The Future of #advertisements?


Washed up “celebrities” with Instagram, Twitter or Facebook accounts, lots of followers and a couple of hashtags can make big bucks doing absolutely nothing! Paying top dollar to have Katy Perry push Proactiv during a TV commercial is out and the new wave of advertising appears to be social media product placement. I came across an article on Gawker whose author posted pictures featuring several different products to her social media accounts and sending the company an invoice afterwards based on her number of followers. It was meant to be taken in jest as her 388 followers amounted to invoices of $3.88 but I feel as though she was trying to bring attention to its absurdity.  Then again, the more I read about the increasing popularity of it all the more it became apparent how much money might be thrown at former reality TV stars for years to come.


I will try and look at this objectively and not go off on a rant about why a single person in the entire world would care what whitening product Scott Disick uses or why you are even following him in the first place but he’s making thousands of dollars per post and I’m blogging about it. After reading the initial article, I clicked on a bunch of links embedded throughout and was able to see the amount of money these celebrities command per post on their various feeds. It was not a comprehensive list and many of the more famous celebrities with actual talent weren’t included but it ran the gamut of former reality television stars to siblings of celebrities, people I didn’t even recognize and last but certainly not least – JWoww & Snooki.

Again, why these people are relevant doesn’t make sense to me but there are MILLIONS of people who hold them in some regard and might go buy a product because they lied about their usage of it on social media. The amount of time, money and energy this new way of advertising saves companies has the potential to be a serious game changer. There’s no need to hire an outside agency to come up with some quirky slogan or a commercial that may go viral, just give them your product, tell them what to hashtag and put a check in the mail. Not to mention you’re reaching out directly to the target demographic you’d normally be paying top dollar to research how to get as many eyes on your ads. In 2016, it is handed to you in the form of Followers and you’re making a bet that the influence said celebrity has had at some point in the life of their follower might just entice them to go out and buy the same product. The exposure to your brand may not be as visible as a 30 second spot during the Super Bowl, but if an initial post is tweeted out by someone who has several million followers, well you know how these things start….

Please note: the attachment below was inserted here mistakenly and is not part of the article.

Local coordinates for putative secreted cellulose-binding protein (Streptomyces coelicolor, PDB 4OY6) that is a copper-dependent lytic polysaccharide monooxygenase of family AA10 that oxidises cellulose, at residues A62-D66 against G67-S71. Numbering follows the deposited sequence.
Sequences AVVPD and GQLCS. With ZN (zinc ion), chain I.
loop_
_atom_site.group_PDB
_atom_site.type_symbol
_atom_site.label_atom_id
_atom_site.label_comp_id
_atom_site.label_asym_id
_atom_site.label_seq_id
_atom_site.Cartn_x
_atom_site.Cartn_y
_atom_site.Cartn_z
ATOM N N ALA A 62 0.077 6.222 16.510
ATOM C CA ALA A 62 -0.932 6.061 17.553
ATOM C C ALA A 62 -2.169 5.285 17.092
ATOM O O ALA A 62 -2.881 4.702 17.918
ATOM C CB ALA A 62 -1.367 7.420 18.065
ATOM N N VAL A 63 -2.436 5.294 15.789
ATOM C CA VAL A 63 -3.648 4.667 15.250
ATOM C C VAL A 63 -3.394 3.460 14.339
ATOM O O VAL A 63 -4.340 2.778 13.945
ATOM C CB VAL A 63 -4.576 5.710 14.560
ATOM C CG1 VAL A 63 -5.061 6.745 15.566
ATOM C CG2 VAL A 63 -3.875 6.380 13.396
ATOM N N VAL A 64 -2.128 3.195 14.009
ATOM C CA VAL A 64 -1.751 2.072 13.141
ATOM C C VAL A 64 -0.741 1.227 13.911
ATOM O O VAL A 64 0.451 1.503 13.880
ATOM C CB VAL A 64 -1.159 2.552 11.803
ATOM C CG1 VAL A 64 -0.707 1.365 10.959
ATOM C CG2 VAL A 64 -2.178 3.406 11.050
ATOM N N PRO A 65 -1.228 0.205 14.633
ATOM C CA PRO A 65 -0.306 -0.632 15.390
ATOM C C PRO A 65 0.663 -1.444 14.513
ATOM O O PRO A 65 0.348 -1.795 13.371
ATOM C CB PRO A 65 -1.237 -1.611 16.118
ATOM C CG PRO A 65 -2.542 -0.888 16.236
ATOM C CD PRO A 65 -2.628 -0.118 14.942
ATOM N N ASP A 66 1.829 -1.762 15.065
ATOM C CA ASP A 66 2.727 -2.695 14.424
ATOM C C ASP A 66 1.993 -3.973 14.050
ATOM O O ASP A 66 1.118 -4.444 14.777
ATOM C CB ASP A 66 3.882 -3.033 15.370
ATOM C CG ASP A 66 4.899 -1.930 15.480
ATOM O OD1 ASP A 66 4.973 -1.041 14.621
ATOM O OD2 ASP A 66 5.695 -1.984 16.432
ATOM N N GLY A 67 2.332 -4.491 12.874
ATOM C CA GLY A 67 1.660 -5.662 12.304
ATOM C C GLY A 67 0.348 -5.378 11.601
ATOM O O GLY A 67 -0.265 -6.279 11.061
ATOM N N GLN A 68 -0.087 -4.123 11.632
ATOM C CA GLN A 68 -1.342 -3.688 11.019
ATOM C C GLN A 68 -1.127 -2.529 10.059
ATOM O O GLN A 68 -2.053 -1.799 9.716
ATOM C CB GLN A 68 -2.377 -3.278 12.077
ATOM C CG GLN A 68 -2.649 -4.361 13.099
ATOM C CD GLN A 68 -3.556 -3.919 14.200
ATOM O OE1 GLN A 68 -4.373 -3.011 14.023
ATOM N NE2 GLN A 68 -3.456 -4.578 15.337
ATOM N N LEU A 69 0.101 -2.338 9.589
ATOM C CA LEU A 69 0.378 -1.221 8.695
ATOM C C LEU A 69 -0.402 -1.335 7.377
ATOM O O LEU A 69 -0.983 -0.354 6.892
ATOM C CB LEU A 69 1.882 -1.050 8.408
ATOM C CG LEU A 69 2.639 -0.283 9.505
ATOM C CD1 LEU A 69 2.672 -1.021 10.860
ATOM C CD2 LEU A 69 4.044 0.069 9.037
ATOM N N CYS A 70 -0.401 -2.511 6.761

That’s a ton of people seeing exactly what you wanted them to see while paying a fraction of the price it used to take to get that kind of visibility.   It also allows companies to allocate their marketing resources more evenly to gain even more exposure as opposed to the old approach where companies launched an endorsement deal with a high profile celebrity hawking their product in a commercial. That may resonate with some viewers but it could also cause some to get up and turn the TV off and think negatively about your product because they weren’t a fan of that particular person. Obviously this approach is not for everyone and you’re leaving out huge portions of potential customers who don’t have access to social media or simply don’t understand it. Other products such as insurance and investment companies can’t really use this approach and I feel as though more traditional companies with respected reputations might be hesitant to go this route until proven otherwise.

While it’s still in the early stages, it remains to be seen whether or not it can be regulated as TV commercials have been in years past. One of the stories I read on the topic cited Kim Kardashian getting in trouble with the FDA for not posting about the side effects of a morning sickness drug.  This alone tells me that outside agencies realize neglecting it now may cause for trouble down the road and they’re betting it’s not going away anytime soon.  I for one will be watching the Super Bowl ads even closer this year and seeing if the same corporations are going to continue shelling out mega bucks for commercial time or if social media advertising might be a better option for them?


This entry was posted in Advertising campaigns, Strategy, Uncategorized. Bookmark the permalink.

One Response to The Future of #advertisements?

  1. sydhavely says:

    Greg– You nailed a lot of the pros and cons of social media advertising and the use of celebrity and “friend” endorsements disrupting the old advertising format. Yet you point out that social media breadth, reach, and communication is not for every product, and you’re right. Well done. Great post.

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